One of the great advantages of the SharePoint eDiscovery Center is that it allows you to perform e-discovery across...
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SharePoint, Exchange and Lync. With the ability to mine data across products from a single interface, combined with granular search options, SharePoint e-discovery can save time and reduce the chance that important data will be deleted -- or retained for too long.
Here are five considerations for making the most of SharePoint 2013's e-discovery features across a multi-product environment.
1. Understand native e-discovery tool options.
There are plenty of third-party e-discovery products to choose from, but those products tend to be expensive. So what if you want to perform e-discovery using native tools?
Exchange Server 2013 and SharePoint 2013 each have their own e-discovery interfaces, but only SharePoint eDiscovery Center allows for e-discovery and holds across Exchange Server, Lync and SharePoint. In contrast, the Exchange Administration Center only allows for e-discovery and holds to be performed on Exchange Server and Lync data.
The SharePoint eDiscovery Center organizes e-discovery operations into cases (the Exchange Administration Center does, as well). If an organization has multiple litigations occurring simultaneously, case-level granularity allows the various e-discovery operations to remain separate, even though cases can have overlapping queries (the same mailbox might be placed on hold within several different cases).
2. Establish and enforce data retention policies.
Data retention regulations can help preserve data that could potentially be required in a case against the organization. That being said, it is risky from a legal standpoint to retain data beyond the required period of time. Such data could be discovered by the opposing council and used as a source of evidence against the organization.
As a best practice, you should establish an automated data lifecycle management policy that expires and automatically purges data once it reaches a certain age.
3. Take advantage of granularity within search and in-place hold.
Although it is possible to place entire Exchange mailboxes on legal hold, doing so might not always be the best idea. Chances are the mailbox contains data that is irrelevant to the litigation process. Your organization's attorneys will have to spend time sorting through this irrelevant data, which costs money. It is better to perform a more granular discovery. You also don't want to risk providing opposing counsel with any data beyond whatever is legally required.
The SharePoint eDiscovery Center treats the e-discovery process as a series of discovery sets. A discovery set is a named query for which the results can be put on an in-place hold. Creating a discovery set involves specifying the Exchange Server mailboxes and/or SharePoint URLs that are of interest. After doing so, you can create filters that will help to narrow down the results, thereby making them more relevant. These filters can consist of a date range, an author or sender, or a domain name.
One of SharePoint eDiscovery Center's helpful features is that it shows you the number of items returned by your query and the amount of space consumed by those items. In the event that your query returns an excessive number of results, you have the opportunity to refine your search prior to placing items on hold.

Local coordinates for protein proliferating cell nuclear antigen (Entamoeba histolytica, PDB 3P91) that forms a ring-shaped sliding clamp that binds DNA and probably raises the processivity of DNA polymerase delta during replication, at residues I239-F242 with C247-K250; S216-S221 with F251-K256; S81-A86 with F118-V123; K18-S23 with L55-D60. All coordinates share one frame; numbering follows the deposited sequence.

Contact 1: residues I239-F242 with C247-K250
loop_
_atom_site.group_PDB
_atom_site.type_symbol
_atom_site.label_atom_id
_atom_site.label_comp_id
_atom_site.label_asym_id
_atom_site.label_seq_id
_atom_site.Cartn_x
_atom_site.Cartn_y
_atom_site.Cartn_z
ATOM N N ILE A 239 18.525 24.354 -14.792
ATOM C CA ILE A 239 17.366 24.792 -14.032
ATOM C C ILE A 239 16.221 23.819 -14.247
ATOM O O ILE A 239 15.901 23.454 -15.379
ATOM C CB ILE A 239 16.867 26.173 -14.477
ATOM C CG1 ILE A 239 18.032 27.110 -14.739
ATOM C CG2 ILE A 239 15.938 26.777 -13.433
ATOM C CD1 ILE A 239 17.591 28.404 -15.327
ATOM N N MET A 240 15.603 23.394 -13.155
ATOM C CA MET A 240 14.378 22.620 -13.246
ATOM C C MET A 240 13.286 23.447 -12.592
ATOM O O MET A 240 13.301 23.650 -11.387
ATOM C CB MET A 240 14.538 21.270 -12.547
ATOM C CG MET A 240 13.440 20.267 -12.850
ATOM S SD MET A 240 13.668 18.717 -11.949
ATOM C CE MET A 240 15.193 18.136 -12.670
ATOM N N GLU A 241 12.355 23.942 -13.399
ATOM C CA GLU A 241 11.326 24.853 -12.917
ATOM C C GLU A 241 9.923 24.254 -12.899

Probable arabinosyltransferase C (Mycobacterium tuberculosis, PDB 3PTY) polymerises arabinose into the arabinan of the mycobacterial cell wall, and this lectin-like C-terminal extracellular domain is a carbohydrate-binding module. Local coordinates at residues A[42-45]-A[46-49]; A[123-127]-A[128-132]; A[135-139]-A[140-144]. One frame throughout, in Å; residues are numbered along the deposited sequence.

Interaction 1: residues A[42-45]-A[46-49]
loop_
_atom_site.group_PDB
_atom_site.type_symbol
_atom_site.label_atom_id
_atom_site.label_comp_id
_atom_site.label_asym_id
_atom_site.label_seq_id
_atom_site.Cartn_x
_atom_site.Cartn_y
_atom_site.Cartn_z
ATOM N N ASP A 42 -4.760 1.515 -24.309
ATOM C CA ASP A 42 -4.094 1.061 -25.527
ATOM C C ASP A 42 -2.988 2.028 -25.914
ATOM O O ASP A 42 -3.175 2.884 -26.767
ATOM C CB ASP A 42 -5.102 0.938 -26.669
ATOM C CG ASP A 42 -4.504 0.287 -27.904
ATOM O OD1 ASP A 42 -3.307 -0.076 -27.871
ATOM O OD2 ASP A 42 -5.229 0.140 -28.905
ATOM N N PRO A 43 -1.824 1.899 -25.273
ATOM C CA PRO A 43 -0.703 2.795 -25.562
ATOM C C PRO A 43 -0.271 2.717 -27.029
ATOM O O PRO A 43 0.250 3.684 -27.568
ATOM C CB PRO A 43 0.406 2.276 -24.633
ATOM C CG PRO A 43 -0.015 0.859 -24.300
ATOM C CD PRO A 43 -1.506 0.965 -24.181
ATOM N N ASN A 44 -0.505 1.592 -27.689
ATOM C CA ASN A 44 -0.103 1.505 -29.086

4. Use operators and proximity to narrow down the search.
E-discovery operations are keyword-based, but you can use operators and proximity as a way of refining the discovery process. The most commonly used operators are "AND", "OR" and "NOT". The "AND" operator lets you find key phrases containing multiple words such as risk AND management. The "NOT" operator works by eliminating certain phrases. For example, risk NOT management would find instances of the word risk, unless they are related to risk management.
These operators can also be placed in parentheses as a way of creating more complex filters. For example, if you wanted to perform a query that looked for variations of the phrase return on investment, it might look something like this:
(return AND investment) OR (ROI)
You can also perform proximity filtering with the "NEAR" filter. This filter works by allowing you to specify words that should be near each other. By default, the NEAR filter will look to see if the specified keyword occurs within eight words of another specified word, but you can enter your own value instead. For example, the phrase Mr. NEAR Posey would not only return instances of Mr. Posey it would also return instances of Mr. and Mrs. Posey.
Another thing you can do is append an asterisk to the end of a root word. This acts as a wildcard and returns variations of the word. For example, appending an asterisk to the end of the word shop would return words such as shops, shopped, shopping and shopkeeper.
5. Know what you are exporting.
When you export data to provide to lawyers, you need to know what is being exported. Generally speaking, Exchange Server data (messages, contacts, etc.) goes into PST files. With SharePoint eDiscovery center, SharePoint webpages are exported in MHTML format, and documents usually retain their native format. SharePoint will also produce a series of reports in spreadsheet format.
With so much data being generated, it is important to make sure the data is what you expected. The SharePoint eDiscovery Center's Export page provides a number of different export options. I recommend selecting the Remove Duplicate Exchange Content option, because doing so will save everyone time during the review process. I also recommend selecting the Remove Rights Management Services (RMS) Protection and Encryption From Exchange Data option. Otherwise, some of the exported data could exist in an unreadable, encrypted format.
Setting up e-discovery across Exchange in SharePoint
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